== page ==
The sampling frame for this study was limited to children in hospice care, which was 21 383 children in the Medicaid data. The sample was restricted to children who received pediatric concurrent hospice care, which is defined as the receipt of hospice and nonhospice, healthcare services simultaneously during hospice enrollment. Pediatric concurrent hospice care is federally mandated for all state Medicaid programs by the Affordable Care Act, Section 2302.1 Children with life-limiting, neurological conditions (ie, brain/spinal cord malformation, mental retardation disability, CNS disease, infantile cerebral palsy, epilepsy, other neurological conditions [ie, occlusion of cerebral arteries, muscular dystrophies, myopathies, movement disease]) as classified by Feudtner et al8 were also included. Because pediatric concurrent hospice care is only available for children younger than 21 years, children older than 21 years were excluded. In addition, if dates of birth or death were missing, children were excluded from the study. The final sample was 1601 children with neurological conditions, who received pediatric concurrent hospice care. The institutional review board of the University of Tennessee, Knoxville reviewed and approved the study.



Healthcare Service Needs

Several steps were used to create the measures of nonhospice, healthcare service needs from the Medicaid data. First, nonhospice healthcare services were identified in the Inpatient, Other Services, and Prescriptions records. Using a date algorithm, the service dates were matched with hospice care dates and retained.9,10 Next, the healthcare service needs were coded using CMS-assigned service labels. Twenty labels were used including inpatient hospital, durable health equipment, home health, medications, laboratory tests and x-rays, other services, targeted case management, physician services, outpatient hospital, personal care, private duty nursing, transportation, rehabilitation, physical therapy/occupational therapy/speech therapy, clinic, other practitioners, psychiatric services, dental services, residential care, and nurse practitioner services. Individual measures were created for each category and dichotomized as "yes" or "no."



A set of demographic variables was created for this study. Age group was operationalized as younger than 1 year, 1 to 5 years, 6 to 14 years, and 15 to 20 years. Sex was dichotomized as female or male. White, Black, and other races were the categories for race, whereas ethnicity was either Hispanic or non-Hispanic. Comorbidities were defined as the presence of multiple complex chronic conditions.11 Mental/behavioral health conditions and technology dependence were dichotomized variables.8,12 Measures of the child's residence were rural/urban and region (Midwest, Northeast, South, and West).13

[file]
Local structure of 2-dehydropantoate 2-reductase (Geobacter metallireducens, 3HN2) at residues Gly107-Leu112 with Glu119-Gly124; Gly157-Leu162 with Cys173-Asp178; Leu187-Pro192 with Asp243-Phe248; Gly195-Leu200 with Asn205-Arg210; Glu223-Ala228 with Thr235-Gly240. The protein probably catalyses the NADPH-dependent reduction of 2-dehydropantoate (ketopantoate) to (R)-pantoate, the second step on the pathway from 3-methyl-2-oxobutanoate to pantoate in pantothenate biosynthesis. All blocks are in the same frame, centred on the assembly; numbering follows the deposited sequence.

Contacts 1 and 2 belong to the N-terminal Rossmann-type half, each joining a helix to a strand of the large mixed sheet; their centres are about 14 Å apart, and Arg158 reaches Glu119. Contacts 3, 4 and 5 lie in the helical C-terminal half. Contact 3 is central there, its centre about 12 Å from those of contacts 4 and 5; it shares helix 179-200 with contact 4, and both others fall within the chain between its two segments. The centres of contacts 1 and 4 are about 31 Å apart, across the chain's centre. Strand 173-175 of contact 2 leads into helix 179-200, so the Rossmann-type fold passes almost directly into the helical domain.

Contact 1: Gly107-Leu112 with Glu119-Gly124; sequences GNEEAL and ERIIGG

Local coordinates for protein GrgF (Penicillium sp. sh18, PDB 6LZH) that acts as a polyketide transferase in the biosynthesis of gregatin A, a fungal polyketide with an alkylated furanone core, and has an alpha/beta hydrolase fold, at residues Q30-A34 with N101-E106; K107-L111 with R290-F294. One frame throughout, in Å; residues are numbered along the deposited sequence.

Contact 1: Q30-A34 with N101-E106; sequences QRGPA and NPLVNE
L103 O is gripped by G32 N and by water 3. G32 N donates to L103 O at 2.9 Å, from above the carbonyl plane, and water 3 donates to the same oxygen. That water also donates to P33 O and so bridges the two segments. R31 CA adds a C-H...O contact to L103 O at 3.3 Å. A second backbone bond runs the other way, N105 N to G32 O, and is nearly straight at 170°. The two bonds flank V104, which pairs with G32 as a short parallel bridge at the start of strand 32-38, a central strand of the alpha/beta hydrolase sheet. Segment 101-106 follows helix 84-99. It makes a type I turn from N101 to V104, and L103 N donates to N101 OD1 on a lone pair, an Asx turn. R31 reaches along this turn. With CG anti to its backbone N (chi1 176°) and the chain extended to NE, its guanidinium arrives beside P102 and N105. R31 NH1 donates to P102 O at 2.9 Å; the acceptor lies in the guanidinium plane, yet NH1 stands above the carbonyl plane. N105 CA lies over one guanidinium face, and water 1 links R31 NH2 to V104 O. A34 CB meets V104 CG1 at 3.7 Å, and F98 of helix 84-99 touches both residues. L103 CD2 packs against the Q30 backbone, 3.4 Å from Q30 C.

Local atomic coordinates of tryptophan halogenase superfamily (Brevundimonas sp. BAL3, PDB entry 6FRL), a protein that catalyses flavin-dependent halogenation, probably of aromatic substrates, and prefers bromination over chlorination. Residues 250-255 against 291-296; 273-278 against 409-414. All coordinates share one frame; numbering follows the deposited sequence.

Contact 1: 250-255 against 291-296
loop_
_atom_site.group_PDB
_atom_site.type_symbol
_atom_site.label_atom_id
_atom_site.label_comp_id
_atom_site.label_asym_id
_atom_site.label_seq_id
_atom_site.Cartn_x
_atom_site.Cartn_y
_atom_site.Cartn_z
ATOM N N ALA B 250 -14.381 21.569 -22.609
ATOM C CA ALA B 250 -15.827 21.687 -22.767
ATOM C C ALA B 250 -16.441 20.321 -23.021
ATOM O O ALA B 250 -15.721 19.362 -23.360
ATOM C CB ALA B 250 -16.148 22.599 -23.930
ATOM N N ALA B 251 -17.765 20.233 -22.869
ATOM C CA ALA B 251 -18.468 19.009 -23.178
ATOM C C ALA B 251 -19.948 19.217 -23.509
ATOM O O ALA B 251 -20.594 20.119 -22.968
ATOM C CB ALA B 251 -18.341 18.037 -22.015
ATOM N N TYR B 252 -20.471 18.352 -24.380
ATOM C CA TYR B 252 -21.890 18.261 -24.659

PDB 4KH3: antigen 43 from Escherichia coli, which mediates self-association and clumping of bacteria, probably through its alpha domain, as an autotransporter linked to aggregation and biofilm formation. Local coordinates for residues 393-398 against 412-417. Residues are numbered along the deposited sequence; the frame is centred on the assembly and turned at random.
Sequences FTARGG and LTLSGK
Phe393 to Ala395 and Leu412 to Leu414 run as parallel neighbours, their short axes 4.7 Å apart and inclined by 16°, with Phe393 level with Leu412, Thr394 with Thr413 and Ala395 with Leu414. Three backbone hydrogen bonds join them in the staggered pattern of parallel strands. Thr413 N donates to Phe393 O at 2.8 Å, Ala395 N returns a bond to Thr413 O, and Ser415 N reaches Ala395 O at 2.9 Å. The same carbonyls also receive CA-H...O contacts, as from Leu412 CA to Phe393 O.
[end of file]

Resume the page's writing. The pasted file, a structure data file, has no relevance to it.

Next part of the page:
Data Analysis

The primary goal of this study was to apply the LCA to identify unobserved latent subgroups of children with neurological conditions in concurrent hospice care with respect to their nonhospice healthcare service needs.14 The second goal was to assess the demographic characteristics of latent class membership. A series of LCA models with an increasing number of latent classes were created from the healthcare service needs and used to determine the optimal number of latent classes.


To approximate the optimal number of latent classes, the number of classes estimated was increased incrementally 1 class at a time until LCA goodness-of-fit measures indicated that model testing should cease. Overall fit of each model was assessed using several statistical measures including the Lo-Mendell-Rubin likelihood ratio (detects the correct number of classes), log likelihood (detects the correct number of classes), Akaike information criterion (evaluates the quality of a model), Bayesian information criterion (evaluates the quality of a model), and entropy values (identify the distinctness of classes).15,16 Once the number of latent classes was identified, the prevalence rates of the latent classes and the conditional item probabilities of the individual healthcare service needs were calculated and values greater than 0.50 were used to define classes.17 Children were classified into an appropriate latent class based on conditional probabilities. Descriptive statistics were calculated to describe the demographic characteristics within the latent classes (ie, frequencies). A subgroup analysis was performed among infants younger than 1 year with neurological conditions in concurrent hospice care to examine their unique demographic profile in the latent classes. All analyses were conducted with Stata, version 15.18